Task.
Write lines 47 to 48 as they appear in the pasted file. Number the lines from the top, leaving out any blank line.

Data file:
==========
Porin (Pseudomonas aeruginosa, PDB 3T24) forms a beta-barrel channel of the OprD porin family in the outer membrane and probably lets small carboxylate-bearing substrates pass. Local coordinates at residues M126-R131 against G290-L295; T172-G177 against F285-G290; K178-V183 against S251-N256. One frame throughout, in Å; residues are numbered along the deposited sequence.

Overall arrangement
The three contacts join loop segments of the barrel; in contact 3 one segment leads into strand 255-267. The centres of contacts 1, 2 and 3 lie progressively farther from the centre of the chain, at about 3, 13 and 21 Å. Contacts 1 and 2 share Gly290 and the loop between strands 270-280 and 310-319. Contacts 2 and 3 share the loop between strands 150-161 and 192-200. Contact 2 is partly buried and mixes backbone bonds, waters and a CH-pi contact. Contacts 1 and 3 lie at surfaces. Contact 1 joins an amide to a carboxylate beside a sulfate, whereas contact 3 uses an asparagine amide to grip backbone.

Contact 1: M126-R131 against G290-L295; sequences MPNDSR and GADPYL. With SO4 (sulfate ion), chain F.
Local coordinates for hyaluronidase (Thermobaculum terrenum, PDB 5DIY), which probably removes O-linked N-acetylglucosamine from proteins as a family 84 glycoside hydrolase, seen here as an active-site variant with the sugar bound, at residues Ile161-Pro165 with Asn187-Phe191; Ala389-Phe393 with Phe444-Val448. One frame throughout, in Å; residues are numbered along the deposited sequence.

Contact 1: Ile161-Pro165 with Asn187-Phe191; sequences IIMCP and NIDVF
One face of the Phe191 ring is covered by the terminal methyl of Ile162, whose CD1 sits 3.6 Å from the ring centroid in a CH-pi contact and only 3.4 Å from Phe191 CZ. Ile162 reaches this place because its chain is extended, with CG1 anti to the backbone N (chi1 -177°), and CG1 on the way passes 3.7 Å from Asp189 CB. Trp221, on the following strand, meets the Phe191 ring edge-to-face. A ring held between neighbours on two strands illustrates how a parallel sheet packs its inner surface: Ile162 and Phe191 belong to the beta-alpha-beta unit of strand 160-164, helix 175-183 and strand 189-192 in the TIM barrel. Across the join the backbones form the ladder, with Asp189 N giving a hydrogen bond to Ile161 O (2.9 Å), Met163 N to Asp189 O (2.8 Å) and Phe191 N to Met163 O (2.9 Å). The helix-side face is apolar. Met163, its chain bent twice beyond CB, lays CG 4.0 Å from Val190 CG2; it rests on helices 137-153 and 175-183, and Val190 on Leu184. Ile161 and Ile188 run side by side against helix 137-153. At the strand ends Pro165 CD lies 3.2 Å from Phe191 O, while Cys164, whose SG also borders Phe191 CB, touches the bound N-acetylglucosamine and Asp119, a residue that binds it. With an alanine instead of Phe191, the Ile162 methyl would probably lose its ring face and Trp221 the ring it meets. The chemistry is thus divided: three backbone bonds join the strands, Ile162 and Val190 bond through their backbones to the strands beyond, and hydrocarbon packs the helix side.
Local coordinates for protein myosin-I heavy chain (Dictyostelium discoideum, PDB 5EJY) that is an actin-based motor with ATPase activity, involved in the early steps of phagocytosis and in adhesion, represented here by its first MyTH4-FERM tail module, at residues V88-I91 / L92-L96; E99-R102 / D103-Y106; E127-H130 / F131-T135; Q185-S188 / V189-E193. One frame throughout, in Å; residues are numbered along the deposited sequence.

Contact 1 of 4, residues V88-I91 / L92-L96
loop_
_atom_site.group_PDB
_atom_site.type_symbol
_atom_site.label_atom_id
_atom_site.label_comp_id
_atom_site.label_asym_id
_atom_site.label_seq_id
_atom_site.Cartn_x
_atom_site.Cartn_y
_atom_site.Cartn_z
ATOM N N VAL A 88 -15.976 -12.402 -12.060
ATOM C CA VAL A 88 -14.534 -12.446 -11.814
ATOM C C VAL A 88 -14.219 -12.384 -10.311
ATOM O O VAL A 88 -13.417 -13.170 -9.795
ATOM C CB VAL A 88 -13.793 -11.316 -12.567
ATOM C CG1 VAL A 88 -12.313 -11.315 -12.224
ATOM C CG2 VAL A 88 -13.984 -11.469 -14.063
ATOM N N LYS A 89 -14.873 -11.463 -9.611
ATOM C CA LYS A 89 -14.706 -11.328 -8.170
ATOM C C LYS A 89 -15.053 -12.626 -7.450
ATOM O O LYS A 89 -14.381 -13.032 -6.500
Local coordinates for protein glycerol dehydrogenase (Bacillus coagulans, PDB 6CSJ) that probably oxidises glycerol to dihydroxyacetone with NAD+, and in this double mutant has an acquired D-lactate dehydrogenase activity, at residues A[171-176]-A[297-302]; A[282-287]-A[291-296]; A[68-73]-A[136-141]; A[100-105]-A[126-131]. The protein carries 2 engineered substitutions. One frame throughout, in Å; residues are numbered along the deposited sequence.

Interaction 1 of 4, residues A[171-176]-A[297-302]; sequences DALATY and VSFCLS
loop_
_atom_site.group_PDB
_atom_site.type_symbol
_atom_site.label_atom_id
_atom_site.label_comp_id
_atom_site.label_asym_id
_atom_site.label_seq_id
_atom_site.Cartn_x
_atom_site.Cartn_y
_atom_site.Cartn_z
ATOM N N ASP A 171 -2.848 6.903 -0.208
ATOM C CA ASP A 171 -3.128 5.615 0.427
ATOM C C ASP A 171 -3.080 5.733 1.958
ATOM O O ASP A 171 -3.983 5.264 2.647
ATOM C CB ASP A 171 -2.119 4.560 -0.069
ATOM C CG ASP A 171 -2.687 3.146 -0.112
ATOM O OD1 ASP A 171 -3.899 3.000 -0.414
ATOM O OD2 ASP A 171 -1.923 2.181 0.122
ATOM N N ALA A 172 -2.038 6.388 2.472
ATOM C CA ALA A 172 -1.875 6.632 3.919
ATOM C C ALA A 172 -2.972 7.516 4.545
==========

ATOM C CB ASP A 171 -2.119 4.560 -0.069
ATOM C CG ASP A 171 -2.687 3.146 -0.112